The New Zealand Railways Magazine, Volume 6, Issue 2 (June 1, 1931)
In and About Western Samoa
In and About Western Samoa.
One could give a long catalogue of interesting sights in Samoa, but the finest attractions of the place are the clean well ordered villages and interesting native life. Perhaps the pace of organisation has been a little too fast for the native, but evidences of good health and improved education are points to the good.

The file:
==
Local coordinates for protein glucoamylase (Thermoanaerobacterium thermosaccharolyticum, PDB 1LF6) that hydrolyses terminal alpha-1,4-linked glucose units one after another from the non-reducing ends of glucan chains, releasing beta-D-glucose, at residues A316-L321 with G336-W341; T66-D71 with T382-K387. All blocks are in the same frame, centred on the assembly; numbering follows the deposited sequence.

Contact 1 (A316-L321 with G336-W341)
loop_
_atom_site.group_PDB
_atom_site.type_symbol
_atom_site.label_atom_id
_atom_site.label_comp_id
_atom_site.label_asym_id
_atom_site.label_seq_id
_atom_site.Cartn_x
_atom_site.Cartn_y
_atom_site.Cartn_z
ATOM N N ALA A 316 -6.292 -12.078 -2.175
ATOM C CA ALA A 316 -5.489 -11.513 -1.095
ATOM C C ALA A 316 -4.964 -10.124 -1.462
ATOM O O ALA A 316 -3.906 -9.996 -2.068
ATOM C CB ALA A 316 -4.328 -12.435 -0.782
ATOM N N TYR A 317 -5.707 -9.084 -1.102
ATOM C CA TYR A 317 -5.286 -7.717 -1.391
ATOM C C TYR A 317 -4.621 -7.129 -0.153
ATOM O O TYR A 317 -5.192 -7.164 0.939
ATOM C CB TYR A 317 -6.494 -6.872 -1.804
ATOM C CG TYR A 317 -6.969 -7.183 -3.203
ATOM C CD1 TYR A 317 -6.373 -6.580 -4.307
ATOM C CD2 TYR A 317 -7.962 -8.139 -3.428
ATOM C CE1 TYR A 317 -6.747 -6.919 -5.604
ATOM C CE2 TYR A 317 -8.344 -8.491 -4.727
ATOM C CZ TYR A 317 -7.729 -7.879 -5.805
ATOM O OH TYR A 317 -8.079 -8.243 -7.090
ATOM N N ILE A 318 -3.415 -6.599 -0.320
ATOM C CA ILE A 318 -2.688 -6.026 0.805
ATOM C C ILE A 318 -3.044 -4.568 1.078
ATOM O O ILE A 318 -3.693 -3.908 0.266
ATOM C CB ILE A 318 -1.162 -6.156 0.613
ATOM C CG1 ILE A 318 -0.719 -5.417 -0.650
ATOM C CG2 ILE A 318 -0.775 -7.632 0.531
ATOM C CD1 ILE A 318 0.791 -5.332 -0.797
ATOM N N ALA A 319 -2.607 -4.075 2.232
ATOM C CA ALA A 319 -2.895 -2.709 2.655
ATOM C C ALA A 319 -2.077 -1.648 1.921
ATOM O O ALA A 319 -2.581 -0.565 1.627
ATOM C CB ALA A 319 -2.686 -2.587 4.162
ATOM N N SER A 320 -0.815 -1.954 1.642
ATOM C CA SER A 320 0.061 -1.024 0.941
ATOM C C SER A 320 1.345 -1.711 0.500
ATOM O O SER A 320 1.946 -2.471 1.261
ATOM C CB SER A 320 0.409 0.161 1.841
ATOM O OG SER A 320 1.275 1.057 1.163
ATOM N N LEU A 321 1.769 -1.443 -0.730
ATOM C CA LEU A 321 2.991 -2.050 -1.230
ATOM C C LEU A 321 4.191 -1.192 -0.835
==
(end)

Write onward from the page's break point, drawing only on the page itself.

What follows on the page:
From Apia the Tofua begins the homeward run, calling again at Suva to return its labour complement. On the way is passed Niuafou Island, better known as “Tin-can Island,” because of its unique mail delivery system. Only during a few months of the year is it possible to make a safe landing on its precipitous volcanic shores, consequently a monthly exchange of news with the outside world—apart from a small wireless station maintained by the Tongan Government—has to be effected by natives swimming out to the steamer more than a mile off shore. The outward mail is carried in a tin on a stick held above the water, and the inward, more bulky, is enclosed in large biscuit tins, soldered up and provided with a light tow-rope. The Tofua is seen many miles away, and on her arrival off the main settlement, the swimmers are waiting with a cheerful hail. A few “kicks” of the screw in reverse, overboard goes the tin mail and up come the exchanges. The interesting business is over in a few minutes, and the Tofua is many miles away on the Pacific before the Niuafou swimmers reach their rock-bound shore and the little group under the cocoanut trees, waiting for the monthly mail.